Cove watched him trot off. He didn’t personally believe he was going to find the earrings, though he intended to have a good look again anyway. Cove knew he wouldn’t find those earrings unless he paid a visit to the Symol Hole.
“No! Anything but that!”
Cove jolted, rolled, and tumbled out of bed. He shook his head, dazed from the fall, and looked around his darkened room. He was nearly ready to believe he’d been having a nightmare when he heard Gio’s distressed voice call out again.
“Why that? Why not anything else? You’d think I’ve paid enough!”
More than a little confused, Cove ventured out into the hall and down two doors to Gio’s room. The room appeared to have been turned upside down. Toys were scattered across the floor, tangled in blankets, and disappearing under the heap of junk Gio was still throwing out of the drawers of his Checkered Drawers. Cove stepped around a few items closest to him and gave Gio’s back a worried look. Half his black-striped orange body was shoved into one of the drawers.
“Gio, what’s going on?”
Forgetting he wasn’t alone in the house, the voice scared him, and Gio gave a jolt that had his head smacking against the drawers. He yipped and wriggled out. Rubbing his head tenderly, he gave Cove a frightened look.
“My purple petpet ball... is gone!” he sobbed.
The purple petpet ball had been Gio’s favorite. It was the first toy their owner had ever bought for him, and Gio treasured it more than his own two tusks. There was no way he would have misplaced it.
“Well, I won’t ask you if you’ve searched everywhere, because it appears that you have,” Cove said, eyeing the chaos of the room.
“This isn’t a laughing matter, Cove!” Gio shouted. “It’s gone! I’ve looked everywhere it could have possibly been, but, not only that, it had been beside me when I fell asleep!”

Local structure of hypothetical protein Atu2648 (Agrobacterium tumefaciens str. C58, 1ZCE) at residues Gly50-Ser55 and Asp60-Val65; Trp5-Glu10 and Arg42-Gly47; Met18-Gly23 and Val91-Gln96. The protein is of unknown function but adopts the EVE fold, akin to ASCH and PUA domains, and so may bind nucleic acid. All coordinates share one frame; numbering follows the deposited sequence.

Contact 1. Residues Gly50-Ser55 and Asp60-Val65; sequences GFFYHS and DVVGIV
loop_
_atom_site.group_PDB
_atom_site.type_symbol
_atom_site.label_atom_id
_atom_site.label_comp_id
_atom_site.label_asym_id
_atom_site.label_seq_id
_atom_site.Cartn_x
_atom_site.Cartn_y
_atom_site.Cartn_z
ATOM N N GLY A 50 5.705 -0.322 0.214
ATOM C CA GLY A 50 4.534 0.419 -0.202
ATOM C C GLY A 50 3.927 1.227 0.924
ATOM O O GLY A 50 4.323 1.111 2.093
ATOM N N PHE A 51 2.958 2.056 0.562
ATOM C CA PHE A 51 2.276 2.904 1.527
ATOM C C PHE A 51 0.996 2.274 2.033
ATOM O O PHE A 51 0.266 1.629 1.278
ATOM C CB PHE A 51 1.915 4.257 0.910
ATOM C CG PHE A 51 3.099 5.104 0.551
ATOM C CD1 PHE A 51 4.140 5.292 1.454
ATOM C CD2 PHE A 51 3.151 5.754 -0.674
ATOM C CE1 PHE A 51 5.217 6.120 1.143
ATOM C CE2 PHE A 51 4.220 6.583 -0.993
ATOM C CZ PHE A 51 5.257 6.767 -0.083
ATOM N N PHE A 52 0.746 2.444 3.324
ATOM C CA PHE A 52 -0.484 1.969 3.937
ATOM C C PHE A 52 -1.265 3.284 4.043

Cove’s eyes narrowed. “It was beside you?”
Gio gave a cry and dropped himself to the floor, burying his face in his paws.
“Yes!” he cried.
Gio had the acute senses of a Gruslen, and Cove couldn’t imagine someone being able to sneak up on him and steal the ball. Cove crossed the rest of the mess to him and laid a paw reassuringly on his shoulder. He gave him several moments to get a hold of himself before he proceeded.
“You know this isn’t a coincidence, right?” Cove asked him softly.
Gio grunted. “I knew this wasn’t a coincidence after our owner’s earrings disappeared along with her favorite Cybunny slippers, her golden heart necklace, and her golden ring all disappeared, and those are just the things we’ve noticed are gone.”
“You’ve been acting like I was crazy all week when you believed the same thing?” Cove demanded angrily.
He’d voiced his concerns of Symols since the day the earrings had disappeared, and then he’d voiced them even more often when the other items began to disappear into thin air, but each time Gio had shook him off and told him he was overreacting.
Gio sniffled. “You don’t understand. I was a prisoner in that Symol Hole for years. You don’t know what that’s like. I didn’t want to go back down there, and I knew that’s what you’d want to do.”
“I wouldn’t have made you go too,” Cove stated flatly, “and I still won’t, but I know who has my owner’s stuff, and I plan on getting it back. I’m going to go find Ronan, and then I’m going to look for the tunnel I’m sure they have running to our house.”
Cove left Gio grumbling in the midst of his wrecked belongings. His mind was already calculating several steps ahead. This was definitely the work of the Symols, but what were they trying to gain rather than a few items that were hardly expensive compared to the items he’d seen in their hole and the unhappiness of Gio and his owner? Was it just a simple form of payback, or did they want him to come after his lost belongings? Cove had no intention of winding up in their cramped dungeon again.
And why hadn’t they stolen anything from him? He was the one who had broken out the prisoners and stolen the King’s necklace. So why were all of his belongings still accounted for?
Cove entered his room and went to the green petpet bed where he and Ronan slept at night. He lifted his paw to nudge his friend into wakefulness, and that was when he realized that Ronan wasn’t in the bed.
Cove’s tiny Spardel heart dropped to his paws.
“Ronan!” he shrieked.
There was no surer way to Cove’s heart than his pet Lightmite. The Symols had stolen him. They’d hit right where it counted.
To be continued...